5. As you know, I now need help kneading so I tried mixing this in the bread machine on the dough setting. It came out fine–nice oven spring and DH loved it. Since the first loaf was auch a hit, I tried it again yesterday only subbed some black olives for the tomatoes and it is wonderful too(calamata would be even better). This one will go into my personal Tried and True. Thanks for sharing this one, it goes so well with soup or pasta.

    • Wonderful that you loved it, Jean! I do believe that kalamata olives will make that bread even better, so I’m glad you had a chance to try adding olives to the recipe.
      I’m wondering what bread to bake this weekend…. tough decisions ahead! ;-)

        • definitely! No problem with that at all…

          hope you like this bread, I haven’t made it in a while, but just made a sesame / carrot loaf from Lepard this past weekend, reminded me of this loaf. It was great too. Lepard is a genius!

            • Good luck, Shanna… I will be without internet for a few days, but if you get into a “sticky situation”, you can always go to thefreshloaf.com – a bunch of extremely experienced and helpful bakers over there, more than a few times they saved the day for me ;-)

  6. Ooops, our comments crossed path – if I was going to be around a little longer, I would try to contact Dan Lepard himself, but I am about to leave for my trip. I never tried to ferment overnight this type of bread, only those with sourdough starter, so I honestly don’t know. Maybe you could post this question at The Fresh Loaf forum?

    let me know if you do it, now you got me curious too! ;-)

    • Made it with great results ! I just did the first steps. First I used my trusty kitchenaid to mix the dough and did al the flips and transferred into the fridge until the next day. Let it come to room temperature, shaped it and let it rise for the last time. Just one question, is it normal that the dough is really sticky? I wasn’t quit sure about that….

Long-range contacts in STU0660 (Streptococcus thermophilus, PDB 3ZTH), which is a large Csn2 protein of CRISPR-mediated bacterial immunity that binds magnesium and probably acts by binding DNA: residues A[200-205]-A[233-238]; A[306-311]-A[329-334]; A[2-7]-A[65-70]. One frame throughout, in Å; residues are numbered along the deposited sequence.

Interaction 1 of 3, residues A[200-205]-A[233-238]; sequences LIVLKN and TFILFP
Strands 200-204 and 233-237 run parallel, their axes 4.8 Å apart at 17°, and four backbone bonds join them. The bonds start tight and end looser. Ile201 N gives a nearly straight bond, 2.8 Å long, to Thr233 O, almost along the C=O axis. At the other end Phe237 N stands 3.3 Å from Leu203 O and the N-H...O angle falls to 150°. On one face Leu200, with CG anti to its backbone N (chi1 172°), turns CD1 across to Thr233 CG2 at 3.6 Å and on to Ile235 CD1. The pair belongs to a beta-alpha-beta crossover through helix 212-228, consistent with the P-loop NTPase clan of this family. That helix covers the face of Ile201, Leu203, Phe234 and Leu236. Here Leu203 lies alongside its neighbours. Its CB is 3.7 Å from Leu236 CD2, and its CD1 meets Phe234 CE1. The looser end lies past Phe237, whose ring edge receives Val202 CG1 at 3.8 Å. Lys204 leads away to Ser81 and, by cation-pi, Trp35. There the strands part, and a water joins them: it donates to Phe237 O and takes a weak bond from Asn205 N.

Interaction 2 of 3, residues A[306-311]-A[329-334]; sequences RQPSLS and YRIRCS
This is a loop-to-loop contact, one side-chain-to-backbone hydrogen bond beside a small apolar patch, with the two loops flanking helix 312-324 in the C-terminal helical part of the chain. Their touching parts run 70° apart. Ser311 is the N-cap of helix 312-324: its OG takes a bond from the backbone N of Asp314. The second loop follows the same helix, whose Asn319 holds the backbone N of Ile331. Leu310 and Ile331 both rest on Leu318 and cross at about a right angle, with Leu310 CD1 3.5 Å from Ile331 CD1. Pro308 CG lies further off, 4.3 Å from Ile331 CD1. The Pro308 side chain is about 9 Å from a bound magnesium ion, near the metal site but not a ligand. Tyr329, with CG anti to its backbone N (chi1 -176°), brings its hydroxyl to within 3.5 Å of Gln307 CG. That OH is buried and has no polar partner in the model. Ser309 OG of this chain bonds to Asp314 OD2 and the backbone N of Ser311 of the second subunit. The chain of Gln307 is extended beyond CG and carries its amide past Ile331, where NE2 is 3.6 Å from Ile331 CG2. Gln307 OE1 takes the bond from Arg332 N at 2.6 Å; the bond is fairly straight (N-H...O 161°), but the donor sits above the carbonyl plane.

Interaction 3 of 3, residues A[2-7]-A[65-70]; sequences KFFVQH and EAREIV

• GREAT! So happy it worked for you!

        yes, the dough is sticky, in fact most of the recipes by Dan are more on the sticky side, which is pretty much called for to have a better texture in the crumb. Most people who are not into bread baking tend to add too much flour to prevent the dough from sticking, and that leads to a tough dough. Dan recommends either wetting your hand with water or rubbing a little oil to make it easier to handle the dough.

        Wonderful! I should have that carrot sesame loaf ready to blog within one week, I think…. hope you try that too

        • I am a bread baker so I didn’t use more flour ;) ! Liquid in bread is a natural bread dough enhancer as far as I am concerned so I never use extra flour ( even if al the bread sticks to my hands ;) ) but I know European flour isn’t the same as American flour so I wasn’t sure what consistency I was looking for :) oh carrot bread, my husband would love that! Can’t wait!!!